Winnie Jiang

Adam McKay wrote the script for his upcoming film “Don’t Look Up” in a pre-pandemic world. Today, nearly two years into the pandemic, his movie about the politicization of issues that ought not be considered political still rings eerily prophetic. 

“Don’t Look Up, released on Dec. 10, follows the story of astronomy graduate student Kate Diabiasky — played by Jennifer Lawrence — who discovers a comet during a routine astronomy lab night. Diabiasky immediately alerts her advising professor Dr. Randall Mindy, played by Leonardo DiCaprio, of the comet; while celebrating the news, Mindy calculates the comet’s distance from Earth. A few equations later, he finds the real problem of the discovery: the comet will hit our planet in six months. 

It will have an extinction level impact. 

The film follows Diabiasky and Mindy’s attempts to save humanity in the time remaining. Along the way, they meet a star studded cast including Meryl Streep as the U.S. President in a barely hidden Trump caricature, Jonah Hill as Streep’s son and Chief of Staff, and Mark Rylance as the robotic Peter IsherwellI, a clear stand-in for modern tech billionaires such as Elon Musk and Jeff Bezos. The list of household names in the film does not end: Cate Blanckett, Tyler Perry, Rob Morgan, Timothee Chalamet, Ariana Grande, Kid Cudi, and Melanie Lynskey all playing key characters in their own respect.

At some moments, “Don’t Look Up” feels like it has a never-ending list of high grossing celebrities that will enter the scene at any moment. I would have been hardly surprised if Kylie Jenner emerged to play the role of an influencer using the comet as a means to promote her newest bubble bath line. 

Although Jenner never shows up, the film seems to be cognizant of the level of irony it operates under: nearly a dozen Hollywood stars critiquing the American public’s failure to recognize peril even when confronted with imminent death. We understand the hypocrisy at hand and McKay’s message: just as the film’s character’s face impending extinction in the form of a comet, our society faces an environmental crisis. The metaphor becomes that climate change is happening and the systems in place will not save us.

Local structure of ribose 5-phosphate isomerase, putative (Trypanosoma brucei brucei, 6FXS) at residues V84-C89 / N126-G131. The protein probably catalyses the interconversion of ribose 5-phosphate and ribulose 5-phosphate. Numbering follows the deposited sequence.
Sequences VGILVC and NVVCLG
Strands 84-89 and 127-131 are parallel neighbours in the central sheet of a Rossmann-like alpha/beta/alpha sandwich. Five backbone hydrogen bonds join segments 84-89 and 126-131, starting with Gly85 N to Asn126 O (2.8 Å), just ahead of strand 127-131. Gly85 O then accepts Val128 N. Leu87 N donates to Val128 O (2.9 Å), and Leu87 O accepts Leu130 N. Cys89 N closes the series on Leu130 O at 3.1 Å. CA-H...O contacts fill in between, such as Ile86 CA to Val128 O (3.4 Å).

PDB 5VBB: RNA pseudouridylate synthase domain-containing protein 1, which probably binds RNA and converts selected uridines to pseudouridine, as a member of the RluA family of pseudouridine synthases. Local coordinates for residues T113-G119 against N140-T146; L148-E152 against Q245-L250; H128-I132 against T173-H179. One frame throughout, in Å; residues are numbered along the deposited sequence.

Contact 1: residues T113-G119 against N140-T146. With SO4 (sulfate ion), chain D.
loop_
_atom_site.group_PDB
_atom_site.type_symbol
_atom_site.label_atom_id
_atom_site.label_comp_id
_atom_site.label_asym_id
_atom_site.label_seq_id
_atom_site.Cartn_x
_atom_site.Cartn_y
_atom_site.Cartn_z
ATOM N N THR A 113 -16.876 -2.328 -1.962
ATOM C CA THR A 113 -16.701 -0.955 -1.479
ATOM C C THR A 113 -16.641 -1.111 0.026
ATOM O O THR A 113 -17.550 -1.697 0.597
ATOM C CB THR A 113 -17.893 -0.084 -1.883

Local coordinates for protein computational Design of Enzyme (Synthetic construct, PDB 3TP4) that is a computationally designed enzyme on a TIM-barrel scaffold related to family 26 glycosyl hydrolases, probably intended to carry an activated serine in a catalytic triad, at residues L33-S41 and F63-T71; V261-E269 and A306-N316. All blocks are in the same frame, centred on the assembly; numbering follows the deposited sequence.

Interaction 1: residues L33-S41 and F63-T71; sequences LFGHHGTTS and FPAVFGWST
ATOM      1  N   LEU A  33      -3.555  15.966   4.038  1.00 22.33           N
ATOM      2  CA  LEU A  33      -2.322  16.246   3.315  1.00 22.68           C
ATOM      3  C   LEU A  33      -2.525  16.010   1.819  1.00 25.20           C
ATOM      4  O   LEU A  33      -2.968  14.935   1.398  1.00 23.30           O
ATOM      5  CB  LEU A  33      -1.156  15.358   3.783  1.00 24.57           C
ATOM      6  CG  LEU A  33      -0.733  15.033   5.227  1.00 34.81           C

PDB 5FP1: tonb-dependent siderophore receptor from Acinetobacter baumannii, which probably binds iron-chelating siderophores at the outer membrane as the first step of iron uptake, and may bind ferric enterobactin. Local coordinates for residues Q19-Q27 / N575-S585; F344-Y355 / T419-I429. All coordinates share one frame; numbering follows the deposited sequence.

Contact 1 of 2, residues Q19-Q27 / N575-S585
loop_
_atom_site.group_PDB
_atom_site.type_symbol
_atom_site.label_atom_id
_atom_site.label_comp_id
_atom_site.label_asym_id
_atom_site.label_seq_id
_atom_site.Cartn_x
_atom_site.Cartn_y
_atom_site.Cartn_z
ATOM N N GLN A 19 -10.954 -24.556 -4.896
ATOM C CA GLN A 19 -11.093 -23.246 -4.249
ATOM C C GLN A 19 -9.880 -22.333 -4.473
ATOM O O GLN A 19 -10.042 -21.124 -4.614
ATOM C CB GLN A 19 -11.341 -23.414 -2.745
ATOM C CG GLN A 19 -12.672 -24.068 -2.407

“I don’t think it’s any big spoiler alert that the movie is really about the climate crisis,” McKay told me in a Netflix roundtable on Monday, referencing the film’s blatant conversation on denial in the media, “I have friends in broadcast media, and they’ll tell you that they’re reticent to deal with the climate crisis, which empirically speaking, is probably the biggest threat to life in the history of mankind. And yet, it’s happening right now.”

On Monday McKay acknowledged that the script is hardly vague with its metaphor. While his previous political films — “The Big Short” and “Vice,” to name a few — have handled their topics a bit more indirectly, the time may be over for such subtle films. 

“We’re at the point where we have to throw off the idea of trying to be ‘oh so clever and oh so subtle.’ I like that the idea hits and we’re off to the races,” McKay said. “It’s a naked cry of: ‘we’re drowning.’”

The film deals with the world-threatening emergency through an intentional warping of time. A day may take half an hour while months pass by in mere minutes. Intercut with the narrative sequence told through the eyes of Diabiasky and Mindy are moments of stillness that could be clips from a Nature document; a frog swims while in the next clip a baby sees the world around them for the first time. Much like the clock in Times Square that now counts down the time that humanity has remaining before climate change is irreversible, “Don’t Look Up” plays with temporality and the constraints it places on our perspectives during crises.